If you, like me, have a tendency to get all your Shakespearean romantic comedies confused, here's a brief reminder. Twelfth Night is the one with the shipwrecked male and female twins who are separated, each thinking the other is drowned. Viola decides to disguise herself as a man, as one does in such situations, calling herself Cesario and going into service for the Duke Orsino. On his behalf she woos the mourning Olivia, who wants nothing to do with the Duke but falls for young Cesario, who in turn is in love with the Duke. Viola's twin Sebastian shows up later causing much amusing Shakespearean confusion. Meanwhile, Olivia's kinsman, Sir Toby the buffoon, and her handmaid Maria play a cruel trick on another member of her household, Malvolio, using his love for Olivia to humiliate him. It's all tied together with music, "the food of love," and in the end everyone lives happily ever after as true identities are revealed.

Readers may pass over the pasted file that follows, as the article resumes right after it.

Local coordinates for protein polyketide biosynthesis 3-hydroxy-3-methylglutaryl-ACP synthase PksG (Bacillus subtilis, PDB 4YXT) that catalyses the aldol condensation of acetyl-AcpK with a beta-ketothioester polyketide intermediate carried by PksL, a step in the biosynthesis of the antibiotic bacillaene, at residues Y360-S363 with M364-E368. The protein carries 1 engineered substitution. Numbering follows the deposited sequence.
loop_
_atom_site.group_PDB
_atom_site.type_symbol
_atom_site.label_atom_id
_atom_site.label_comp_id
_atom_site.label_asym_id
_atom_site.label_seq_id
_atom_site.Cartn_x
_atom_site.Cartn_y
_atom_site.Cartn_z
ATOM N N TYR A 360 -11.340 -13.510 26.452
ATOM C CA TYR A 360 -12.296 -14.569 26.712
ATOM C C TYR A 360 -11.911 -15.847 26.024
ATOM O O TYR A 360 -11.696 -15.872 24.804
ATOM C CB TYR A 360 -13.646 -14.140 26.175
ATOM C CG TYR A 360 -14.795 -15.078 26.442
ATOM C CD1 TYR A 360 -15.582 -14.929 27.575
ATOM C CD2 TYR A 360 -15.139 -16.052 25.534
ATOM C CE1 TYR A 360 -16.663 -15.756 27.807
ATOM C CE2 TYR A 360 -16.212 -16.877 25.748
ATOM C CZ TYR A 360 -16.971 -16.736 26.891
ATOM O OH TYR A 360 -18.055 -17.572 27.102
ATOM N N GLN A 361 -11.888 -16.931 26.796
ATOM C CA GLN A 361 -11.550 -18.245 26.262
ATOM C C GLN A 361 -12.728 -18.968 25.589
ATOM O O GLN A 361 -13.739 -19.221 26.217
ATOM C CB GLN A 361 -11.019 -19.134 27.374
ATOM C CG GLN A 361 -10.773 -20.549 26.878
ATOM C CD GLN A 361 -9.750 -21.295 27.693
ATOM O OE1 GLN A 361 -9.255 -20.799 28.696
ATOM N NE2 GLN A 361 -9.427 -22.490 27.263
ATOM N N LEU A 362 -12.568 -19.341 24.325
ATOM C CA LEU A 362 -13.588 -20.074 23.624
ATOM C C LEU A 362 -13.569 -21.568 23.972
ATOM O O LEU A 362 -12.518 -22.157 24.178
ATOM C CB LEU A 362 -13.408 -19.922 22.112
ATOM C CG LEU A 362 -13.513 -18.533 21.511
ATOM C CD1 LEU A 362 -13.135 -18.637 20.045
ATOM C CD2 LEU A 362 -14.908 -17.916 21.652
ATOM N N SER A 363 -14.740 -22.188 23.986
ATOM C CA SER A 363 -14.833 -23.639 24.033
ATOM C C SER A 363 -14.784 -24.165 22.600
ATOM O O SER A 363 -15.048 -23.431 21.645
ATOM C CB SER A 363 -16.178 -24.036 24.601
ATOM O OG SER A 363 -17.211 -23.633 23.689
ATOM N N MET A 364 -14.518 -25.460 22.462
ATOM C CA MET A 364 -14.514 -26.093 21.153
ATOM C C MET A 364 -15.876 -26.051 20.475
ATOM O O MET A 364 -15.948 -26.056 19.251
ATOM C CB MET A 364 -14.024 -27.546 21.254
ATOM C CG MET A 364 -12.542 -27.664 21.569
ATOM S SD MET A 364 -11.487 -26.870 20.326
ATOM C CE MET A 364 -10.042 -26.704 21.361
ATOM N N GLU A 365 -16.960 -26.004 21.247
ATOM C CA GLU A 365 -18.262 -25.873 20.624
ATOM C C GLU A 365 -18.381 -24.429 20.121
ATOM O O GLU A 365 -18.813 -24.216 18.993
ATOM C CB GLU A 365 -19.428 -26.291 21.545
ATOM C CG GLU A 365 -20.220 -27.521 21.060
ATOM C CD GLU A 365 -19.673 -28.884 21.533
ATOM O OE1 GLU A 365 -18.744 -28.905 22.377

|Randy Reyes (director and Feste) and the cast of Twelfth Night|
(photo by Keri Pickett)
|the chorus with Olivia (Francesca McKenzie) and|
Maria (Su-Yoon Ko, photo by Keri Pickett)
Mu's take on Twelfth Night is musical, playful, and fun. It doesn't delve too deeply into the issues in the play (gender, identity, love, e.g., both the Duke and Sebastian are played by women, but I'm not really sure what that's supposed to signify, if anything), but it's a summer comedy and is as light and refreshing as one should be. And providing a place for Asian-American actors to play all sorts of roles is not insignificant in a world where the practice of "yellow face" still exists. Twelfth Night continues at Mixed Blood Theatre through June 14 (discount tickets available on Goldstar)